cerebral vascular accident
Figure 3 Terminal complement deposition on the surface of PNH RBCs results in chronic hemolysis
and serious clinical morbidities. (a) Normal RBCs express complement regulatory proteins including the
terminal complement inhibitor CD59. CD59 is tethered to the RBC lipid bilayer of the cell membrane
by a GPI anchor. The presence of CD59 protects these cells from autologous complement-mediated
destruction. (b) PNH RBCs lack GPI-anchored proteins including CD59. Continuous complement
activation leads to formation of the terminal complement complex (TCC) that transverses the lipid
bilayer. These complexes form numerous pores in the RBC membrane, as shown by the electron
micrograph (inset). As pores form in the membrane, water enters the RBC (arrows), resulting from
osmotic pressure. (c) As the concentration of TCCs increases, the PNH RBC swells and ultimately
ruptures (hemolysis). Intravascular hemolysis causes the release of the RBC contents such as
hemoglobin into the plasma. Hemolysis in PNH is chronic and leads to multiple clinical sequelae,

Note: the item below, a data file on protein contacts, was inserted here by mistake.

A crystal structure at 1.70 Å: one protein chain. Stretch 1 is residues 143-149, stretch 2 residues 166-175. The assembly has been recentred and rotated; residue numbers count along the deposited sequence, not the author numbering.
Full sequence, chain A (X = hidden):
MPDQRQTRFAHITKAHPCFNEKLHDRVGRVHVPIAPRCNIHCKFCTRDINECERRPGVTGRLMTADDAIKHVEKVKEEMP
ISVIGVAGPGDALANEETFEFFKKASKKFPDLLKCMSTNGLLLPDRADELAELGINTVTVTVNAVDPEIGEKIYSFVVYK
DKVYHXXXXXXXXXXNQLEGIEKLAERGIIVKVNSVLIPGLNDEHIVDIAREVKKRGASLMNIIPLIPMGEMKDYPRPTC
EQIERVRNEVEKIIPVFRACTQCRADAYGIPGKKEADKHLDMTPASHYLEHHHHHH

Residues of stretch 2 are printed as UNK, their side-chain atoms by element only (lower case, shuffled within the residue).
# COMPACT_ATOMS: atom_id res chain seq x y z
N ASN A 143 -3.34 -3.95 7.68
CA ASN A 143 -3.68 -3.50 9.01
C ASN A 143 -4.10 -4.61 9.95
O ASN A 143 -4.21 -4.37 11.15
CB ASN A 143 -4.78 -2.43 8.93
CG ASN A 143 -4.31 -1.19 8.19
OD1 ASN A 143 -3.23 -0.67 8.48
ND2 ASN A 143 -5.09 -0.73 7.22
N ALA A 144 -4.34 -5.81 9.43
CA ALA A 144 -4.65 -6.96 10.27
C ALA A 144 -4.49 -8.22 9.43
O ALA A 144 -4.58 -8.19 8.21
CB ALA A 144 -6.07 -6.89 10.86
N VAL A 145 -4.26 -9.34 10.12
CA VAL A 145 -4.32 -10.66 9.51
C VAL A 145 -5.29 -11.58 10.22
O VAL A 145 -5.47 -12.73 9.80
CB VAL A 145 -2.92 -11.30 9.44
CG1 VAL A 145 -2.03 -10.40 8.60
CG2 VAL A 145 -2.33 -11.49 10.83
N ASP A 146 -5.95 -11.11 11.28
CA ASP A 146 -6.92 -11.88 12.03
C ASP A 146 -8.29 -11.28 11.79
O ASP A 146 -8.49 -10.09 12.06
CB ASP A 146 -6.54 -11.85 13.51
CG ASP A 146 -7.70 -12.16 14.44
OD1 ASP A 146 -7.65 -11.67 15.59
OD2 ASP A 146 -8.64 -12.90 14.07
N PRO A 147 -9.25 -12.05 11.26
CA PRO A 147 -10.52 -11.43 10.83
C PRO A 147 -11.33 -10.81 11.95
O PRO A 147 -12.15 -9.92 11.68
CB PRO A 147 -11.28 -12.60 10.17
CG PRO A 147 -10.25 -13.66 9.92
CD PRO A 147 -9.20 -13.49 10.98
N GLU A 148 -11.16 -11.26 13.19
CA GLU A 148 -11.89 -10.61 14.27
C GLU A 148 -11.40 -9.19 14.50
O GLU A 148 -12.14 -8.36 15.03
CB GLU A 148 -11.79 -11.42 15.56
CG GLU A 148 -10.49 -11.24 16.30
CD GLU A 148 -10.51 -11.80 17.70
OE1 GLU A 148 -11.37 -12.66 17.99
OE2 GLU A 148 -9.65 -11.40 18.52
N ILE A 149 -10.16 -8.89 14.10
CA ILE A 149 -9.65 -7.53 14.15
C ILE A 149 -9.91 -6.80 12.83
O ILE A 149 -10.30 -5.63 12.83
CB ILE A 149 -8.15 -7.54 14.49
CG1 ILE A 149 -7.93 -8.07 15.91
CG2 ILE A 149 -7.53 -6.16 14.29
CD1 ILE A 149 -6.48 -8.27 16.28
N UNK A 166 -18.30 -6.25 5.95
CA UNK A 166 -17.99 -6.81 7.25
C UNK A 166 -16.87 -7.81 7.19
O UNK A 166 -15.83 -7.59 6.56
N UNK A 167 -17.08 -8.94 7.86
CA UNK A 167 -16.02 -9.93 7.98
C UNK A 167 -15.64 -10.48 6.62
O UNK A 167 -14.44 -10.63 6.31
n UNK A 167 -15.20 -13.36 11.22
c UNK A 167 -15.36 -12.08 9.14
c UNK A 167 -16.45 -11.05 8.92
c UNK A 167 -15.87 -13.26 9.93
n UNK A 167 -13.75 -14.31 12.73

including severe anemia requiring transfusions, disabling fatigue, dyspnea, impaired quality of life,
recurrent pain associated with smooth muscle dystonia, and thrombosis. Artwork by Edmond Alexander,
©2007 Edmond Alexander, printed with permission. Micrograph image is from E.R. Podack. Molecular
mechanisms of cytolysis by complement and cytolytic lymphocytes. J. Cell. Biochem. 30, 133–170
(1986). Copyright © 1986 Wiley-Liss. Reprinted with permission of Wiley-Liss, Inc., a subsidiary of
John Wiley & Sons, Inc.
VOLUME 25 NUMBER 11 NOVEMBER 2007 NATURE BIOTECHNOLOGY
through a gene therapy approach. Retroviral
transduction of PNH erythroid cells with a
functional PIGA gene has also been shown
to restore GPI-anchor protein expression on
the surface of these cells, thereby protecting
them from complement-mediated destruc-
tion71. However, to provide a renewable